mailing list archives
Re: Trustworthy Computing Mini-Poll
From: "Bruce Ediger" <eballen1 () qwest net>
Date: Fri, 20 Dec 2002 12:53:22 -0700 (MST)
On Fri, 20 Dec 2002, Simon Richter wrote:
On Fri, Dec 20, 2002 at 02:47:59AM +0100, yossarian wrote:
features will my new computer have, that will convince me to lose certain
options I have right now - playing music, copying what I like, etc?.
I'd say protection from binary viruses and stack overflows, plus if
someone breaks into your computer and you have stored your key in a safe
place you can tell what she modified. So this would be a definitve must
if you're builing a server, and I'm asking now whether you would like
those features on your home box as well, even if you had to give up DVD
copying or get special illegal hardware for it.
I'm sorry, maybe I was sleeping in class... can somebody explain to me
how a TCPA machine (as currently hypothesized) would keep stack overflows
from happening? Is this a facet of having a "nub" check each and every
memory access, and having a stack marked "read/write/no execute"? Or is
my vision not far enough?
I'm serious here - I'm not trying to be argumentative, I just want to
figure this out so I can evaluate it.
I see that you qualified "protection from *binary* viruses" - the "nub"
sure wouldn't allow a file that a file virus (Staog or something like
that) had tinkered with to execute. But file viruses were never a serious
threat as far as I can tell (see http://news.com.com/2009-1001-254061.html).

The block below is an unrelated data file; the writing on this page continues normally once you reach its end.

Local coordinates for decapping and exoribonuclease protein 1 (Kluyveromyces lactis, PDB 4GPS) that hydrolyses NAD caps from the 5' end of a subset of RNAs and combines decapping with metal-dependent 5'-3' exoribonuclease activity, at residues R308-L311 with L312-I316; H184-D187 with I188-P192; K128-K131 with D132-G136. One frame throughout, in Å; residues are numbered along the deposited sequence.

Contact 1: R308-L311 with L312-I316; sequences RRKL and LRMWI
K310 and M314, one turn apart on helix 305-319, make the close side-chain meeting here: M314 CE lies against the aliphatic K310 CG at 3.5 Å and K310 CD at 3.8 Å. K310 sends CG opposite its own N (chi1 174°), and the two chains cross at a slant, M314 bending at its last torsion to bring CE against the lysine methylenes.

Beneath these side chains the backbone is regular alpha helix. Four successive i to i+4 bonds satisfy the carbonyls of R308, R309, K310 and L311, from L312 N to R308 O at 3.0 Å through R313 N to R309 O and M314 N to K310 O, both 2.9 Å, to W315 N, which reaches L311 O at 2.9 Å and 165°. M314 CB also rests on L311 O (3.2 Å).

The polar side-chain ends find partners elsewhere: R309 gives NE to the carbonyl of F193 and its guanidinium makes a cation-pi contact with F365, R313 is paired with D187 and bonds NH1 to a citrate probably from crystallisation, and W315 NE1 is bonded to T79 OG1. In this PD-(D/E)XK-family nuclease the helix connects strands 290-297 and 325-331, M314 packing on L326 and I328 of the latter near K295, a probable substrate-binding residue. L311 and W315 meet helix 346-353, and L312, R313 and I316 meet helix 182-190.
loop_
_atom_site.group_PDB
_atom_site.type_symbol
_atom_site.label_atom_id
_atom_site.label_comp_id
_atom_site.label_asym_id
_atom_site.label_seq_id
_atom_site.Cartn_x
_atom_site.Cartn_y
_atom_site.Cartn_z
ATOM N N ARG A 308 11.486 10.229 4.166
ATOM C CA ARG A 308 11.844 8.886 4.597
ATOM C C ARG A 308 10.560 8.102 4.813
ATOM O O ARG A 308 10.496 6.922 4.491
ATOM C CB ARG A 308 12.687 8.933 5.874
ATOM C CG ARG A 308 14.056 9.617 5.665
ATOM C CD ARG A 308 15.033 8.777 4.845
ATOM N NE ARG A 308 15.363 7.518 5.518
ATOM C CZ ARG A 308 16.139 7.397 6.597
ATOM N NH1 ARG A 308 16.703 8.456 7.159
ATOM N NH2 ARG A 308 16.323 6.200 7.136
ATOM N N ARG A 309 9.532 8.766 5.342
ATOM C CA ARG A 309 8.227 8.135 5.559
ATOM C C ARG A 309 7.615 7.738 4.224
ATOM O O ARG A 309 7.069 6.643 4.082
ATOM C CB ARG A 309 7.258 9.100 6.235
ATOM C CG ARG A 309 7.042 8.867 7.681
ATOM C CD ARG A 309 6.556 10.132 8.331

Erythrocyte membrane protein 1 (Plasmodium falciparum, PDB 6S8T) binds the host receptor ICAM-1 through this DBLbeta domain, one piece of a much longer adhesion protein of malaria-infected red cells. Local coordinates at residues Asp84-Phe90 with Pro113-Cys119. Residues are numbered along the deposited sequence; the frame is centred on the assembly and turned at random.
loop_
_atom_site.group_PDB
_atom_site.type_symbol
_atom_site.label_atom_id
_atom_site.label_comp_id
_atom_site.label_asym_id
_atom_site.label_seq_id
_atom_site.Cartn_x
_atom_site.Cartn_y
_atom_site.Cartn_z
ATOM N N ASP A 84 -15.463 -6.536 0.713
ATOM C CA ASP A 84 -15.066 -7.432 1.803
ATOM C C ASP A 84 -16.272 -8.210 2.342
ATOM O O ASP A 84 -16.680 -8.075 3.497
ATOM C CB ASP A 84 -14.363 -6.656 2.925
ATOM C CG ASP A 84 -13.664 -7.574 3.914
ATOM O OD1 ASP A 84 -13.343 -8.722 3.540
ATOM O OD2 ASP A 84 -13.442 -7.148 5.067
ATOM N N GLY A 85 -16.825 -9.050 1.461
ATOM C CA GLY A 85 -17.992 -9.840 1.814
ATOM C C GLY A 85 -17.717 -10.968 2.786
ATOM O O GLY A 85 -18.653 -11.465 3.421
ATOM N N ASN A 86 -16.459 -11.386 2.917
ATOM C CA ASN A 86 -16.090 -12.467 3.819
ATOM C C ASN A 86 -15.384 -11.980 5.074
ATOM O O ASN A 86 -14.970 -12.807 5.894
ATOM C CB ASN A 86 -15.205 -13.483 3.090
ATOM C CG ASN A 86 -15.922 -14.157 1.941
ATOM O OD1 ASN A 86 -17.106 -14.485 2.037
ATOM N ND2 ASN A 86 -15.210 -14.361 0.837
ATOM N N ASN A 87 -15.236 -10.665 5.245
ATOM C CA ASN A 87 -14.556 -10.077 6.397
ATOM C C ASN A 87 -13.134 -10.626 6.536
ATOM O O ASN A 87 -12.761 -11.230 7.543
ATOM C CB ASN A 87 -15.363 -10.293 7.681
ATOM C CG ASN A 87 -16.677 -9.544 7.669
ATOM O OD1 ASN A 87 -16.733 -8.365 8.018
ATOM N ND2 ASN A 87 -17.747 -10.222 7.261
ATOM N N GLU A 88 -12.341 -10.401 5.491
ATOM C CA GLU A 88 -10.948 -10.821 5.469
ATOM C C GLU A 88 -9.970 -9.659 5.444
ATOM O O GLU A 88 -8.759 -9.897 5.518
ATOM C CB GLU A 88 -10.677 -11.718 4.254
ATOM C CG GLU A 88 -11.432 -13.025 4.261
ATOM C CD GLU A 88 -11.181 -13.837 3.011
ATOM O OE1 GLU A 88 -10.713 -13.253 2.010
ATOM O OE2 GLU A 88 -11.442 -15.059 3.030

The really widespread viruses were boot sector (basically BIOS infectors)
and macro (code for "Word" macro) viruses - right? Not to say that other
viruses don't exist, just that those were by far the greatest number
in the wild. Now, Outlook viruses (Klez, SirCam, etc) seem like the real
problem. Windows 98/ME seem to have enough reliability that people don't
reboot with a floppy in place often enough to spread boot sector viruses.
Can someone explain how TCPA might prevent "Word" macro viruses? It's
my understanding that (unlike some Outlook viruses) macro viruses do
exactly what a user might do - they don't take advantage of bugs to
do their work. The automatic execution of macros in a "Word" document
is the feature that enables macro viruses to spread. How does a TCPA
computer prevent that? Users modify "Word" doc files all the time -
TCPA can't stop users from tampering with .doc files and still retain
any use for the computer in question.
Outlook viruses seem to either spread via bugs in Outlook or the HTML
engine used to render HTML email (part of IE?). How is a TCPA
computer supposed to prevent that? A signed application has a bug
that allows the signed application's scripting language to do things
automatically that the application should only do at a user's behest.
Very honestly, I don't see how a TCPA-crippled computer will help
the macro virus or email virus situation. Maybe someone can explain,
and I'd really appreciate that. Cause right now I get immunity from
"Word" macro viruses and Outlook viruses by running AbiWord and Pine
respectively. I don't need to trade in my Turing-capable machine for
something that's crippled in ways that will cause problems we haven't
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